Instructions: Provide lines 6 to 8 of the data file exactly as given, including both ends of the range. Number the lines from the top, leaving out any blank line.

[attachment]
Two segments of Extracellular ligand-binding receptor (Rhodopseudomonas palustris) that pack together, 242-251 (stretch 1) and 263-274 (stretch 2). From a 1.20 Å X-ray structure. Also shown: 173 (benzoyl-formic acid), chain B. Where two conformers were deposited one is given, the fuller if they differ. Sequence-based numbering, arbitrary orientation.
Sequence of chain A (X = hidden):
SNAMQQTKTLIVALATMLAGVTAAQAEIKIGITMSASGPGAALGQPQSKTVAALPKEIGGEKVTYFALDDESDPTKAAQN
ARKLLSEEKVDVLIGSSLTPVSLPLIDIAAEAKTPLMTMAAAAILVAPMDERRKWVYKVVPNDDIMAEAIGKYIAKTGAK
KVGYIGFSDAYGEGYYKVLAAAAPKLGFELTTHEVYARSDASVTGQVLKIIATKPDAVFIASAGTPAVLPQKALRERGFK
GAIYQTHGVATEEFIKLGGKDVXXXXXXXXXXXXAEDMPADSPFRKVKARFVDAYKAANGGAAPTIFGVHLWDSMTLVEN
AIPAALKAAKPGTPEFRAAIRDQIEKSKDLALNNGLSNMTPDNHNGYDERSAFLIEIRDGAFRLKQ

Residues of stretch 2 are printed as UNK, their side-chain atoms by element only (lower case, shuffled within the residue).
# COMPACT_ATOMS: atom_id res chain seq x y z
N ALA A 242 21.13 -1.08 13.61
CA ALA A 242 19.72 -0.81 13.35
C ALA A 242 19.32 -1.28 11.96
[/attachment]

GAIYQTHGVATEEFIKLGGKDVXXXXXXXXXXXXAEDMPADSPFRKVKARFVDAYKAANGGAAPTIFGVHLWDSMTLVEN
AIPAALKAAKPGTPEFRAAIRDQIEKSKDLALNNGLSNMTPDNHNGYDERSAFLIEIRDGAFRLKQ

Residues of stretch 2 are printed as UNK, their side-chain atoms by element only (lower case, shuffled within the residue).